Pupils from a Nottingham secondary school will use advanced GPS technology to help protect our unique habitats — and the plants and animals that make their home there — from the effects of climate change.
Year 10 students from Hadden Park High School in Bilborough will map fragments of heathland at Sherwood Pines Forest Park as part of a research project run by The University of Nottingham for the national Open Air Laboratories (OPAL) network. The project aims to raise awareness of heathland — a unique but often overlooked environment. Sherwood Pines covers 1,173 hectares, which includes 69 hectares of heathland that occurs in about 10 isolated patches.
Heathland is one of the rarest habitats in the world. The UK is home to just 60,000 hectares of lowland heathland, which is 20 per cent of the global total. In Nottinghamshire we’ve lost 90 per cent of our heathlands since the 1920s. Heathlands are now a high priority for nature conservation and a large proportion of them have been designated Sites of Special Scientific Interest. Despite this a number of heathlands are still under threat from encroachment of trees and shrubs, nitrogen pollution and fragmentation.
The students will work on the site with Dr Amy Rogers from the University’s School of Biology and Simon Roberts of the Institute of Engineering, Surveying and Space Geodesy. The ‘Mapping for Climate Change’ project will log these isolated ‘islands’ of heathland habitat. This information will then be used to develop ‘habitat corridors’ — passages of land via which the organisms living on the heathland can safely travel from one heathland site to another if threatened by the effects of climate change. The students will give their results to the Forestry Commission to aid conservation management decisions.
“The idea is to decide how best to link heathland fragments together with a corridor,” said Dr Rogers. “Habitat corridors are becoming more important with the threat of climate change, as organisms will need to move to match environmental conditions. If they are trapped on isolated islands this won’t be possible. As heathland is one of the rarest habitats we have it’s even more important that species can move to new, safe homes.”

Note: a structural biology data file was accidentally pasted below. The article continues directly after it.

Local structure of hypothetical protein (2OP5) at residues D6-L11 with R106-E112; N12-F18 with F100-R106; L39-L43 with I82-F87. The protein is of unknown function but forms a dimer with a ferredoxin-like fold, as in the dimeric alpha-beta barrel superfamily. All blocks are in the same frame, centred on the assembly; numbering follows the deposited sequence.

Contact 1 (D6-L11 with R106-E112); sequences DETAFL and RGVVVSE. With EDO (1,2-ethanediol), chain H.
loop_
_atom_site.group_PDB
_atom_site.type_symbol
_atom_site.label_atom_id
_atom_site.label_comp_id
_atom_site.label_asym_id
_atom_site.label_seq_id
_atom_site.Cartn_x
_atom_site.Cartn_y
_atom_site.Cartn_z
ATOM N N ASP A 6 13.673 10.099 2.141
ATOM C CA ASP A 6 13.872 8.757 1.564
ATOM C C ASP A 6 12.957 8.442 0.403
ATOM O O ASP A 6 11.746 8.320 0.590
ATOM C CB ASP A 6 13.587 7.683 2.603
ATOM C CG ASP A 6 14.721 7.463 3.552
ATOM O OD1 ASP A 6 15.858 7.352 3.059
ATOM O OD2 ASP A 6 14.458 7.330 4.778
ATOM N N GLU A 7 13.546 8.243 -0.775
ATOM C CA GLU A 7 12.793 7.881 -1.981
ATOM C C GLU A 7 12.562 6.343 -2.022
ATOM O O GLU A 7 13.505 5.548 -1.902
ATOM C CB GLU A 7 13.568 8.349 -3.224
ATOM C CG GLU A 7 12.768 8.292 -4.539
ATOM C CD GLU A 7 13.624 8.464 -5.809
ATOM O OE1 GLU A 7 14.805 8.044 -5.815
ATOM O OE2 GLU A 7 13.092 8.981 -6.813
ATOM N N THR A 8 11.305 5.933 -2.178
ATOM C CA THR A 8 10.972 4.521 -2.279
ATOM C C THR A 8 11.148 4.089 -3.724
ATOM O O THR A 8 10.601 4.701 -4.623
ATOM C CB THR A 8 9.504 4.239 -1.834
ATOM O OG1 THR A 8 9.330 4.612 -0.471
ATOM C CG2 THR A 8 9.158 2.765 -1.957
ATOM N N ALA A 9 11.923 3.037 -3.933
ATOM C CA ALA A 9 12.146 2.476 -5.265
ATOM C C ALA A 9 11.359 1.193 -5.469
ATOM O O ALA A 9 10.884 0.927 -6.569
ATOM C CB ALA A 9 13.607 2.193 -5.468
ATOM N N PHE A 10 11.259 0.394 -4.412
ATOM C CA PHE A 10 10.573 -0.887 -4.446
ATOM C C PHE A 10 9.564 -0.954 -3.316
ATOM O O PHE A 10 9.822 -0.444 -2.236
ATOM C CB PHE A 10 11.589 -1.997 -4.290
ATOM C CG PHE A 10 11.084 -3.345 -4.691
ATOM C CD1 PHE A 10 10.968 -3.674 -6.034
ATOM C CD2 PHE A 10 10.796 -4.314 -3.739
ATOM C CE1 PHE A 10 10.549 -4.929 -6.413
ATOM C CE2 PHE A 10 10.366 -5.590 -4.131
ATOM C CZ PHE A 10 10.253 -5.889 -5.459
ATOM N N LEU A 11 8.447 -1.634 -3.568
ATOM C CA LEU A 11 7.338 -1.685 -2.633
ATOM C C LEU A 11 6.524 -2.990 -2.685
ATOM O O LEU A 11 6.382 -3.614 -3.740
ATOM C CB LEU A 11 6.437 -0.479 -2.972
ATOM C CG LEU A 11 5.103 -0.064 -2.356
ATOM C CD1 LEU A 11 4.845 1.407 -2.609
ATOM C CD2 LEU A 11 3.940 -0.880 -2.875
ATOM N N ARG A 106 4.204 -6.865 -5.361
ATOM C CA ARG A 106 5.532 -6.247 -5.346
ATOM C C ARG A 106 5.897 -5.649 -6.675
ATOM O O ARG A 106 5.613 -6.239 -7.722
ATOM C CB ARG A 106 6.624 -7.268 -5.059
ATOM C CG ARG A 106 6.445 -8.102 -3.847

“The Hadden Park students are very excited about visiting Sherwood Pines,” said teacher Gretchen Zoller. “Living in a city, field trips and other activities are very important for our developing biologists to see the variety of habitats that are out there.
“Working with the University provides our students with access to equipment that schools can only dream of and the benefits to the students are huge. Hopefully this project and others with Dr Rogers will encourage the Hadden Park science students to consider a career in conservation science.”
The heathland at Sherwood Pines is home to nesting nightjars — and the moths and beetles that form their diet. The nightjar is on the ‘red list’ of Birds of Conservation Concern compiled by a partnership of conservation and wildlife organisations, including the RSPB, Game and Wildlife Conservation Trust and the British Trust for Ornithology. The habitat is also likely to be an important home to adders and common lizards, which would need to move along the ground to find new homes if their habitat was damaged.
OPAL has received a grant from the Big Lottery Fund and brings together universities and other agencies across the country, such as the Royal Parks, the Natural History Museum and the Environment Agency. The project is inspiring a new generation of nature lovers to spend more time outside understanding and enjoying the world around them.
Orchards, rivers, roadsides and woodlands are among the habitats that are being studied as part of OPAL across the UK. People are being encouraged to take part in national surveys collecting data on soils, water, air and climate. Projects will run until 2012, and information collected in the East Midlands will add to our knowledge of the UK’s natural environments and biodiversity.